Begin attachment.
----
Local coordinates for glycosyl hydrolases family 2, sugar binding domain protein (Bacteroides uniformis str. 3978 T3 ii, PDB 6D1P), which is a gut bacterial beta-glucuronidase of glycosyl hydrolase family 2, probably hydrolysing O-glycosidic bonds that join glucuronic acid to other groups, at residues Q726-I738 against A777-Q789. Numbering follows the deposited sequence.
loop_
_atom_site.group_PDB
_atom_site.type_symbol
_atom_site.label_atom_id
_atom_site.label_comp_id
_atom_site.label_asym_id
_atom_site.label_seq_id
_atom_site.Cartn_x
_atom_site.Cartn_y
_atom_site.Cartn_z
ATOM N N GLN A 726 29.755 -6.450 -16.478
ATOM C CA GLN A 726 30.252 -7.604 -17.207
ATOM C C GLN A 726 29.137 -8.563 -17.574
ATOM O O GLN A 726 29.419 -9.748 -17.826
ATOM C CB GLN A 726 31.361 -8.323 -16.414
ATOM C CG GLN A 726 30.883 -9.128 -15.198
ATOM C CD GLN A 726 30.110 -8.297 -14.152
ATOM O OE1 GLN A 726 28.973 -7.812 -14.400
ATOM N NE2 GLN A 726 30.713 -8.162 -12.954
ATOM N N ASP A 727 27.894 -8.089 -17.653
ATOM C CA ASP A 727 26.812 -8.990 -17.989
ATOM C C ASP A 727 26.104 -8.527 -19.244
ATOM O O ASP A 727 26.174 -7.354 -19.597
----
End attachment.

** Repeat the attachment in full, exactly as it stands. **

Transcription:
Local coordinates for glycosyl hydrolases family 2, sugar binding domain protein (Bacteroides uniformis str. 3978 T3 ii, PDB 6D1P), which is a gut bacterial beta-glucuronidase of glycosyl hydrolase family 2, probably hydrolysing O-glycosidic bonds that join glucuronic acid to other groups, at residues Q726-I738 against A777-Q789. Numbering follows the deposited sequence.
loop_
_atom_site.group_PDB
_atom_site.type_symbol
_atom_site.label_atom_id
_atom_site.label_comp_id
_atom_site.label_asym_id
_atom_site.label_seq_id
_atom_site.Cartn_x
_atom_site.Cartn_y
_atom_site.Cartn_z
ATOM N N GLN A 726 29.755 -6.450 -16.478
ATOM C CA GLN A 726 30.252 -7.604 -17.207
ATOM C C GLN A 726 29.137 -8.563 -17.574
ATOM O O GLN A 726 29.419 -9.748 -17.826
ATOM C CB GLN A 726 31.361 -8.323 -16.414
ATOM C CG GLN A 726 30.883 -9.128 -15.198
ATOM C CD GLN A 726 30.110 -8.297 -14.152
ATOM O OE1 GLN A 726 28.973 -7.812 -14.400
ATOM N NE2 GLN A 726 30.713 -8.162 -12.954
ATOM N N ASP A 727 27.894 -8.089 -17.653
ATOM C CA ASP A 727 26.812 -8.990 -17.989
ATOM C C ASP A 727 26.104 -8.527 -19.244
ATOM O O ASP A 727 26.174 -7.354 -19.597